84-390 Social Media, Technology, and Conflict
84-393 Legislative Decision Making: US Congress
84-402 Judicial Politics and Behavior
84-405 Future of Warfare
84-414 International and Subnational Security
88-281 Topics in Law: 1st Amendment
88-284 Topics of Law: The Bill of Rights
Economics and Society19-441 Global Competitiveness: Firms, Nations and Technological Change
19-452 EPP Projects
70-342 Managing Across Cultures
70-365 International Trade and International Law
70-430 International Management
73-103 Principles of Macroeconomics
73-148 Environmental Economics
73-328 Health Economics
73-331 Political Economy of Inequality and Redistribution
73-394 Development Economics
79-386 Entrepreneurs in Africa, Past, Present and Future
80-136 Social Structure, Public Policy & Ethics
80-244 Environmental Ethics
80-249 AI, Humanity, and Society
80-348 Health Development and Human Rights
80-447 Global Justice
84-310 International Political Economy
84-311 International Development: Theory and Praxis
84-312 Gender and Development in Sub-Saharan Africa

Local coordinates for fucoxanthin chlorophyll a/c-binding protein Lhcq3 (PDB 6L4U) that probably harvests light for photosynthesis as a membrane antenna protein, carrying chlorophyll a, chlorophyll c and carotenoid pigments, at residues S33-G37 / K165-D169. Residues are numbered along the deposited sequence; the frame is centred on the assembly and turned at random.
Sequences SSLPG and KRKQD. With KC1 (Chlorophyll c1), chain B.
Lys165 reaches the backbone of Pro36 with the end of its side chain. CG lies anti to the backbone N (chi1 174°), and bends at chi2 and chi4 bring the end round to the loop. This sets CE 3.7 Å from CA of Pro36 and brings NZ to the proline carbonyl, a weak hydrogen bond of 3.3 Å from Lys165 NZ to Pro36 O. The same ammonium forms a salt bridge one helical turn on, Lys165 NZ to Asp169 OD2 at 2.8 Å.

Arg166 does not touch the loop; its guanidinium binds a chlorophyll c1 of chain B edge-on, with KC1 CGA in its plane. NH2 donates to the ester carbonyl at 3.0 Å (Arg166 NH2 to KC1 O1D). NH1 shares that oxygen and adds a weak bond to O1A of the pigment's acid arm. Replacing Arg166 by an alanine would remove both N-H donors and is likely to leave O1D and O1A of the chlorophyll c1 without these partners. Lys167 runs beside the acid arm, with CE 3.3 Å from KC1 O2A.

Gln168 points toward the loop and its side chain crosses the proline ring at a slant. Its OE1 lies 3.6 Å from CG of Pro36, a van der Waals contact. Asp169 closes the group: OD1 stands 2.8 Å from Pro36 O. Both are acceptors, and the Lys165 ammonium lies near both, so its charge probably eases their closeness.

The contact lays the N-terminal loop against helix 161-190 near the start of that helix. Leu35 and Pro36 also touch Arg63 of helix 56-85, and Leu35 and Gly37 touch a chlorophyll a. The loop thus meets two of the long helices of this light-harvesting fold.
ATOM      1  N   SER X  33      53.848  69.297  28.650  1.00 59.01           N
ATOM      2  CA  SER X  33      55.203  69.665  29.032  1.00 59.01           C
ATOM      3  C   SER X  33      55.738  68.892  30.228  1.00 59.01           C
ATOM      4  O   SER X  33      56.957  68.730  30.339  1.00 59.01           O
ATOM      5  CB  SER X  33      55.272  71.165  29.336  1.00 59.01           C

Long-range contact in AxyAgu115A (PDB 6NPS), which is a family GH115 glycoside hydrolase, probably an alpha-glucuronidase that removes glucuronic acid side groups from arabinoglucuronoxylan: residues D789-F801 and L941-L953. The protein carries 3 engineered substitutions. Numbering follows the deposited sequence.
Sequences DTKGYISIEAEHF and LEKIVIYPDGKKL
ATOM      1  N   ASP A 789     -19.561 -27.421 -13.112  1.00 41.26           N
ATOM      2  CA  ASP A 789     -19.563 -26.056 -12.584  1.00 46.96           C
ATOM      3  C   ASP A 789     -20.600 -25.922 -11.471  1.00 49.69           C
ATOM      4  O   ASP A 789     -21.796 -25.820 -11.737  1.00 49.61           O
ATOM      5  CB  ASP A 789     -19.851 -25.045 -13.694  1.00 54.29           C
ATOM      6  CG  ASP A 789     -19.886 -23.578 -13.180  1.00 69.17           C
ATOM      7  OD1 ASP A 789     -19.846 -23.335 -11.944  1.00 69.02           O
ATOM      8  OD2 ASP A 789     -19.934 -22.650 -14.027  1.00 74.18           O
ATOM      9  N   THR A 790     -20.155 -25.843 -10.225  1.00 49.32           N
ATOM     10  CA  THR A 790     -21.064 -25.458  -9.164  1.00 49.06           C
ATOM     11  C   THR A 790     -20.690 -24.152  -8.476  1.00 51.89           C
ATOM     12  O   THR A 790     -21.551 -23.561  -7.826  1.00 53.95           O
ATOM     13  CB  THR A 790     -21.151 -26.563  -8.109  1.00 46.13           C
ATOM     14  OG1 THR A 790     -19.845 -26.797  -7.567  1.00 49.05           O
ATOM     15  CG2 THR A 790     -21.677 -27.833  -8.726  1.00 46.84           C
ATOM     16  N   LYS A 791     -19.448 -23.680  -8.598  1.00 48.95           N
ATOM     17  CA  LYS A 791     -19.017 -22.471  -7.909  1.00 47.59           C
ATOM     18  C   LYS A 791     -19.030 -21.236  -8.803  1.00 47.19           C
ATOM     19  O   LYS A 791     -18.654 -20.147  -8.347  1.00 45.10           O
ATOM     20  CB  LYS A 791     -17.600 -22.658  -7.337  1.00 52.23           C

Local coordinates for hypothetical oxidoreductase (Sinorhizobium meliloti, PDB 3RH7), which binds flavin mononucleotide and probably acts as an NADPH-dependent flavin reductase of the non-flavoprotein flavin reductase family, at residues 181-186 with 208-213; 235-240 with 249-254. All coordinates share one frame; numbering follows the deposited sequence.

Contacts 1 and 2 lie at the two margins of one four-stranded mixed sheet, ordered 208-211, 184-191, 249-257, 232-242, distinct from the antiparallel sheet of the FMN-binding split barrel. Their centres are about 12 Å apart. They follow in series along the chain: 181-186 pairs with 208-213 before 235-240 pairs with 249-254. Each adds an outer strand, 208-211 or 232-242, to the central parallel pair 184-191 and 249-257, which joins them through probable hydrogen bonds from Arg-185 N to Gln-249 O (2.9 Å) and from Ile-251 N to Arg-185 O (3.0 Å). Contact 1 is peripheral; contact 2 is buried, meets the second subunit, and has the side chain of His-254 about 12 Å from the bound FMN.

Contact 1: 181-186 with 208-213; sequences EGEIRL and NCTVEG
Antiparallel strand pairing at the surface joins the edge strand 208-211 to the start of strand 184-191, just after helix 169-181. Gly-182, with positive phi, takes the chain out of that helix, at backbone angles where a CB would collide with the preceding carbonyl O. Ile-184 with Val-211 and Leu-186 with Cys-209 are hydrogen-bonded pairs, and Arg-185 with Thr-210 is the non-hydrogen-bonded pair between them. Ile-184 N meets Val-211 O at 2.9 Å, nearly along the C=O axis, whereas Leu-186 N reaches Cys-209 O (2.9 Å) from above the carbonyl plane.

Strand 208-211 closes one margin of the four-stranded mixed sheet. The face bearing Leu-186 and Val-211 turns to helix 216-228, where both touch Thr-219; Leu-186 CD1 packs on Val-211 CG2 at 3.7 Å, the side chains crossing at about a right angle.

84-313 International Organizations and Law
84-315 Contemporary Debates in Human Rights
84-318 Politics of Developing Nations
88-411 Rise of the Asian Economies
88-412 Energy, Climate Change, and Economic Growth in the 21st Century
88-430 Methods of Policy Analysis: International Policy
76-318 Communicating in the Global Marketplace
76-386 Language & Culture
79-205 20th/21st Century Europe
79-221 Development and Democracy in Latin America
79-222 Between Revolutions: The Development of Modern Latin America
79-223 Mexico: From the Aztec Empire to the Drug War
79-224 Mayan America
79-227 African History: Height of Trans-Atlantic Slave Trade to the End of Apartheid
79-229 Origins of the Arab-Israeli Conflict, 1880-1948